In the wilderness of old a voice could be heard. This voice was different from all of the others of the day, yet had a hint of familiarity from the past. The voice captivated people in such a way that many came to hear the words that flowed so roughly from his lips. From a distance, an echo would have resounded as one approached the Jordan River. “Repent, for the kingdom of heaven has come near.”[1]John the Baptizer emerged to “prepare the way of the Lord,”[2] by announcing that a new way of life was at hand. A way of life that called the one with “two coats” to “share with anyone who has none.” This is the same way of life that reminds “whoever has food” to be willing to do the same.[3] A way that called soldiers and tax collectors to be fair in their dealings with people, as not to inflict oppression.[4] This new way would be the sign that a new society, a counter-system to the kingdoms of the world and sin, was unfolding in their midst. God’s kingdom was to reflect off of a renewed community of faithful followers of the Creator. They would live as a subversive alternative to the social-systems of the day. God was gathering a people that would demonstrate his love, grace, and justice; in the midst of a world that had been stained with sin.  

A Subversive Kingdom

The kingdom announcement, that taught a new way of being the people of God had come, was prepared by John the Baptizer; but fully enacted in Jesus of Nazareth. Jesus’ message taught his disciples to pray, “Your kingdom come…on earth as it is in heaven.[5]” Jesus and his followers assumed that this kingdom was the ruling activity of God, and that it had come to bear in the world of time and space.[6] Many modern Christians assume that the kingdom of God (heaven)[7] is a reference to a place outside of time to where Christians will one day go; this is clearly not what Jesus would have understood. The kingdom is not a location, namely heaven; but rather God’s own reigning activities.[8] It is through God’s reign in the life of his community of Christ-followers that his salvation will extend to the whole world.[9] Currently, “heaven is the control room for earth” because “the one who is in heaven is the one who is ruling on earth.”[10] Unless the kingdom is understood in the context of God’s redemptive plan for both humanity and the cosmos, it will become easy to deconstruct his divine activity into a future experience that does not affect our current way of life. The reign of God is subversive to the powers of this current age of evil,[11] bringing signs of his eventual new creation into the present.[12]Obedience to the gospel of Christ means that a new way of life must emerge from the cultural norms of our day. The prevailing values of civilization are plagued by the domination of sin and therefore lack propriety in organizing society. The structures of this age are vulnerable to injustice, and so the Kingdom of God seeks to set things in the right. This begins in the life of his community. Scot McKnight states: “The kingdom of God, in short compass, is the society in which the will of God is established to transform all of life.”[13]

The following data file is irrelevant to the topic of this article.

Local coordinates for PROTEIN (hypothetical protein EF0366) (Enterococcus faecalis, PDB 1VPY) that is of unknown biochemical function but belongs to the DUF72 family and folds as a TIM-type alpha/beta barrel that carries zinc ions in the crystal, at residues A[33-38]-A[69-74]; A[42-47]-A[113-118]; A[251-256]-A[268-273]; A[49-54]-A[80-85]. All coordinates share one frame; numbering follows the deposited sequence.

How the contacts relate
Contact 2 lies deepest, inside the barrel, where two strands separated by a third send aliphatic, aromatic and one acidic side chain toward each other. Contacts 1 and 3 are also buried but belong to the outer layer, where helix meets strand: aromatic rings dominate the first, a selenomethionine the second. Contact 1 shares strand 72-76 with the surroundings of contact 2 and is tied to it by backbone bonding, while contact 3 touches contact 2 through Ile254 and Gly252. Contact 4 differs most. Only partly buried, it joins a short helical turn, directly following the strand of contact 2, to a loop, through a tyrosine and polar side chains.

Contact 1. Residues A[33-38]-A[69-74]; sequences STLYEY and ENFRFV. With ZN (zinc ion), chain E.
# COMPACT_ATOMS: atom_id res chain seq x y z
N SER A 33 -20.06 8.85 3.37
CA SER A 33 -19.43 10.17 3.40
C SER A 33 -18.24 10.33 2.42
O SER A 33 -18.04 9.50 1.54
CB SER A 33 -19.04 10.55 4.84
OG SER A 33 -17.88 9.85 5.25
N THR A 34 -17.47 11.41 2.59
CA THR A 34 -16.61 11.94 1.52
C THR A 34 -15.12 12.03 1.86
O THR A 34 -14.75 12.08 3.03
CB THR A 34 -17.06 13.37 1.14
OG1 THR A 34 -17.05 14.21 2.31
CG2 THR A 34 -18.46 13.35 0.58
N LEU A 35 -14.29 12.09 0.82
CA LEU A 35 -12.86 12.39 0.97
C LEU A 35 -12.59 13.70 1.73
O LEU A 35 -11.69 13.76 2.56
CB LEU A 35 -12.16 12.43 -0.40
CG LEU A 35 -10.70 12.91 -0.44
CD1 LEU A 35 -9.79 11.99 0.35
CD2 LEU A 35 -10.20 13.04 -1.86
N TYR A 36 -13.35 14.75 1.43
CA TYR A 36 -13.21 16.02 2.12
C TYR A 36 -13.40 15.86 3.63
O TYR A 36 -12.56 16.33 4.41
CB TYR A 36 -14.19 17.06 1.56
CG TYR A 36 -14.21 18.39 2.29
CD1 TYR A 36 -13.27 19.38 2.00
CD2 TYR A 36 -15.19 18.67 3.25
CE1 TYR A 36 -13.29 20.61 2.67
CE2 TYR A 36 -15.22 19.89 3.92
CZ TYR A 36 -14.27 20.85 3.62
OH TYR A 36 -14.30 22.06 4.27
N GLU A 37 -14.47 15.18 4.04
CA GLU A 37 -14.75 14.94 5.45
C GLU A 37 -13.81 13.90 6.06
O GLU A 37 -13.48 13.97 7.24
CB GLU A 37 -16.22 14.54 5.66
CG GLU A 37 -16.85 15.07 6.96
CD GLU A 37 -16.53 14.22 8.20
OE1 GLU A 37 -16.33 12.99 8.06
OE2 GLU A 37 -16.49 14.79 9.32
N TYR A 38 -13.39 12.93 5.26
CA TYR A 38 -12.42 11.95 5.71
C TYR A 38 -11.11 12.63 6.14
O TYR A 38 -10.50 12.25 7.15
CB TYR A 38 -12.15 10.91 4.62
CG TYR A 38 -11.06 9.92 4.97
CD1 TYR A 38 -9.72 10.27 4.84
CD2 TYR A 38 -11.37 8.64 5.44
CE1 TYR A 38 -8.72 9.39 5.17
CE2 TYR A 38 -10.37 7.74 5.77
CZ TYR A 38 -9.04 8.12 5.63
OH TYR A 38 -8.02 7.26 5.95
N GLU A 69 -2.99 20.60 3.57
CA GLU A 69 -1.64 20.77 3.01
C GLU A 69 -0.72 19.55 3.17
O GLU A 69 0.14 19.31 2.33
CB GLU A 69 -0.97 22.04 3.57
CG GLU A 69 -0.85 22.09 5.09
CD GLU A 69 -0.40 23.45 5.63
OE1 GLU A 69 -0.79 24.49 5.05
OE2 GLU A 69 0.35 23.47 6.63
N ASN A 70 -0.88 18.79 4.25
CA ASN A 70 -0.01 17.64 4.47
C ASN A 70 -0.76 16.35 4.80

Unfortunately the will of the Lord has not always been manifested in the institutional church, so the kingdom must not be considered its synonym. The church is the tool through which God’s kingdom values should be demonstrated, but it is also possible that a church could fail in this endeavor as demonstrated throughout history. [14] Also, it must be clear that even when God’s rule is alive within a church, the kingdom still extends beyond its activity.[15] God’s kingdom is concerned with the whole universe, not merely humanity. The church is to be the image bearers of God’s reign for the sake of the cosmos.[16]In order to understand the kingdom of God more thoroughly, it is necessary to explore the main features of the Subversive model. A Subversive Kingdom (counter-system) is one that prophetically calls the church to live the values of the gospel, in order to bring signs of God’s justice into the present order. This is a call to live out Christ’s injunction to seek first the kingdom by valuing justice for all people.[17]

Many within the emerging church movement would resonate with such a prophetic call and believe that the church at-large has often failed to live out kingdom ideals.[18] The kingdom as a counter-system sees the poor and oppressed as victims of systemic evil and in need of the love of God through his community, even if this means that it comes outside of the institutional church.[19] Truly loving one’s neighbor is to have a general love for all of humanity, and to express this love through action.[20]Second, a Subversive Kingdom is one that is centered on the ethic of Christ. Jesus is the manifestation of God’s reign and therefore the church must commit herself to the call of discipleship. To follow Jesus is to commit to a radical existence of being a follower, no matter what the cost. During the Reformation period, the Anabaptists demonstrated this kind of life. In his book on the Sermon on the Mount, A Gospel for a New People, Herb Kopp makes the following observation: